Chasing Chiang: Follow The Leader in Taiwan
Sunday, March 18, 2007
Taiwan's generalissimo has seen better days. Late last year, the government erased former president Chiang Kai-shek's name from the island's main international airport. Last month, it toppled his statues on every one of Taiwan's military bases. Next, it's planning to recast Taipei's Chiang Kai-shek Memorial Hall -- a mammoth blue-and-white monument and major tourist attraction -- as Taiwan Democracy Memorial Hall, a label better suited to the current ruling party's push for Taiwanese independence.
For individual Taiwanese, Chiang -- the stoic military leader who retreated to the island in 1949 at the end of China's civil war, along with 2 million followers -- remains a polarizing figure. Political persuasion determines how his legacy translates: Either you see him as a brutal dictator who held the island hostage under martial law, or as the man who valiantly defended Taiwan against Chinese Communist invasion. Because supporters of the first view are calling the shots these days, the dictator, who died in 1975, is taking a beating.
Those interested in tracing the life and times of "the man who lost China" can still find plenty of monuments to Chiang's 25-year rule on Taiwan, but now's the time to visit, before the old soldier fades away.
Start at Chiang Kai-shek Memorial Hall in central Taipei, where you'll find a massive bronze statue of Chiang seated at the top of 89 steps, one for each year he lived. Flanked by unmoving military guards, the statue looks out onto a wide plaza bounded by the National Theater and National Concert Hall in a pose not unlike Abraham Lincoln's on the Mall in Washington. The fact that Chiang's widow, the charming but manipulative Soong Mei-ling, was educated in and had a lifelong affinity for the United States probably influenced the over-the-top design.
Beneath the monument, the hall's ground floor holds several exhibition rooms that track Chiang's early life in Zhejiang province, China; his military campaigns against the Japanese; and his later flight to Taiwan.
Artifacts of note include Chiang's Western-style wedding suit (gray pin-striped pants and tails), his 1955 bulletproof black Cadillac, case after case of military medals and a gallery of photos that reads like a World War II-era film reel. With Madame Chiang turned out flawlessly in ankle-length cheongsams, the couple are pictured smiling in meetings with Mahatma Gandhi, Earl Mountbatten and Gen. Douglas MacArthur, drumming up global support for a "free" China.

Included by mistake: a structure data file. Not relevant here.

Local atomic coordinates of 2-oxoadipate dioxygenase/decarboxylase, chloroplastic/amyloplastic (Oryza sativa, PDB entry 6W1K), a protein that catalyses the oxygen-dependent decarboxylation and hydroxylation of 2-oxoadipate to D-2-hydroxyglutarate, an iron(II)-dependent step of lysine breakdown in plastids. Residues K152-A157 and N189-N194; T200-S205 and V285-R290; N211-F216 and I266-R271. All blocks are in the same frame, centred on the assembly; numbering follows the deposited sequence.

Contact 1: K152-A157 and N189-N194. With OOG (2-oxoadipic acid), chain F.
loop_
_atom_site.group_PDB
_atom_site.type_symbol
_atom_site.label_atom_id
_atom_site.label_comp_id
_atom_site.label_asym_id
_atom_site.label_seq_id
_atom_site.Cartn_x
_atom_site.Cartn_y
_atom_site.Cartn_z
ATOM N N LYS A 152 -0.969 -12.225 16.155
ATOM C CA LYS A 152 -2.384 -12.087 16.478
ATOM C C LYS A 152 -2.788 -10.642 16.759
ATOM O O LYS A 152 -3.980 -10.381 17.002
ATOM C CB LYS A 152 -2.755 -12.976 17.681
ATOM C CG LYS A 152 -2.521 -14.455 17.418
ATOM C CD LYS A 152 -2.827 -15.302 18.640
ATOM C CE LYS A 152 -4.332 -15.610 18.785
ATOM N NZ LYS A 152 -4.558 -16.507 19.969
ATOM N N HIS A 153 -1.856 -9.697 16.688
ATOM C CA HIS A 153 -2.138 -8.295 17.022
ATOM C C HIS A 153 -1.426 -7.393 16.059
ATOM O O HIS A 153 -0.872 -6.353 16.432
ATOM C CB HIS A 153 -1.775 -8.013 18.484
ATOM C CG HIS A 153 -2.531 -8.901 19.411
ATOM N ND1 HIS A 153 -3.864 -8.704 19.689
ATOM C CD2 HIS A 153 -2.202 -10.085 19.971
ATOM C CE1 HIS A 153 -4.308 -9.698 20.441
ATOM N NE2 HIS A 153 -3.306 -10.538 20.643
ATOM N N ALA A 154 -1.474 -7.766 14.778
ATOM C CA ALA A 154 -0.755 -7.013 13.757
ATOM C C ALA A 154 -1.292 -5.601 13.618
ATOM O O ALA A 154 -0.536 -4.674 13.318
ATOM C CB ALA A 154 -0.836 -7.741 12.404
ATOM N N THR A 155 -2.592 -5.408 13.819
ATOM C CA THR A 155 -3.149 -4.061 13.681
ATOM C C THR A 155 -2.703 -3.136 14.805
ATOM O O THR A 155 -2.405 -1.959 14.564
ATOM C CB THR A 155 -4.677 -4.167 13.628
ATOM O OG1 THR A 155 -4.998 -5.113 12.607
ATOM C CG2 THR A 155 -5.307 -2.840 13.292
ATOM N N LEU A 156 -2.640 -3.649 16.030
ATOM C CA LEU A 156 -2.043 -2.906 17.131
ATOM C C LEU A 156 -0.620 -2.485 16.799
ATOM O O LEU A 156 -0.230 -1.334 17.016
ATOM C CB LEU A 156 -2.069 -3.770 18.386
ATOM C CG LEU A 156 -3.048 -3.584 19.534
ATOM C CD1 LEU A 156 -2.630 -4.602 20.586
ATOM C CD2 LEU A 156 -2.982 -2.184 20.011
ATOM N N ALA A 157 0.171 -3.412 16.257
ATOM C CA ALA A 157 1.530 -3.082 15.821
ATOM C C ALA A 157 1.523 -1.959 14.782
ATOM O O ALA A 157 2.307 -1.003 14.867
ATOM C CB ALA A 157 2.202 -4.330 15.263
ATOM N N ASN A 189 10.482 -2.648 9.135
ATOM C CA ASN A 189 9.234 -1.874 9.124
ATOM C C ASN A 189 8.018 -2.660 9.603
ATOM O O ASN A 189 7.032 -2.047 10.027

The Chiangs spent most of their time in Taiwan at the Shilin Official Residence, an expansive Western-style estate in the northern suburbs of Taipei. The family has yet to open the main residence for public viewing, but the grounds are worth a visit to get a sense of the first couple's extravagant lifestyle. (They owned 15 homes across the island.)
The gardens are currently dressed up for the Year of the Pig, but American visitors may find themselves drawn to the red-brick chapel where the devoutly Christian Chiangs regularly hosted foreign dignitaries, including President Dwight D. Eisenhower, for Sunday services.
A half-hour bus ride into the hills north of Taipei leads to the Chiangs' largest villa, Yangmingshuwu, set amid 37 acres of plum trees and spectacular mountain views. Used primarily as a summer retreat to escape Taipei's oppressive heat, the Chinese-style home includes courtyards, covered walkways and a fully stocked goldfish pond. Here, visitors can glimpse a more personal side of the power couple: The general reportedly favored morning walks and meditation sessions on the grounds, while Madame Chiang painted watercolor landscapes in her second-floor studio.
Despite the villa's outward tranquillity, an echo of Chiang's uncertain political position remains in a series of underground tunnels built for his security. A small bunker in front of the home's main entrance is accessible to the public, but the rest are off-limits.
To follow Chiang to the end of his days, you'll need to travel to Taoyuan County, 25 miles southwest of Taipei -- a quick trip on Taiwan's new bullet train. Here, at Cihu Mausoleum, military guards watch over Chiang's remains, entombed in black marble. In a quiet park outside the tomb sits an odd graveyard of Chiang statues, gesturing to one another as if in mid-sentence. Like the residents of the Island of Misfit Toys, they were unwanted; many were carted off school campuses in recent years as the dictator's star dimmed.
It was the general's dying wish that his body not be given a traditional Chinese burial until it could be safely returned to his home province in China, pending Taiwan's reunification with the mainland. With nearly 1,000 Chinese missiles currently pointed at the island, he won't be making the trip across the strait anytime soon.
Julia Ross is a U.S. Fulbright scholar and writer in Taiwan.